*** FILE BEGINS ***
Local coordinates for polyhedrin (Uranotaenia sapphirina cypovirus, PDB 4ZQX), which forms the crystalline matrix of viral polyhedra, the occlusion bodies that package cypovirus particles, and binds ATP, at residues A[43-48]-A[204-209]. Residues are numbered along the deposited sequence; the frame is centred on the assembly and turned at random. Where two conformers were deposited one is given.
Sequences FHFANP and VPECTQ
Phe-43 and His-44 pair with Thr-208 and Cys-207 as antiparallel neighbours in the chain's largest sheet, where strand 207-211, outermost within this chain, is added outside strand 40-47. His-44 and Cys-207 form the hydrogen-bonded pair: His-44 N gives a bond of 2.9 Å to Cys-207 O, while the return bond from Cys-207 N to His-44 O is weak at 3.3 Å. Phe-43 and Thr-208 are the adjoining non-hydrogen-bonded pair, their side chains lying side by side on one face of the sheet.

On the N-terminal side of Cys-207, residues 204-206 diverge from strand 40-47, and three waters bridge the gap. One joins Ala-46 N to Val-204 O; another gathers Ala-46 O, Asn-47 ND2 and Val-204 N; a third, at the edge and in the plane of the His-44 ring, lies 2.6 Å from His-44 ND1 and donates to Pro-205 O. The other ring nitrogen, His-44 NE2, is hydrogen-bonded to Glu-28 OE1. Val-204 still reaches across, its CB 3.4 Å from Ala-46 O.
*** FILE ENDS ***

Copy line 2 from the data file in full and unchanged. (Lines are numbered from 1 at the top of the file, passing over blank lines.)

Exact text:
Sequences FHFANP and VPECTQ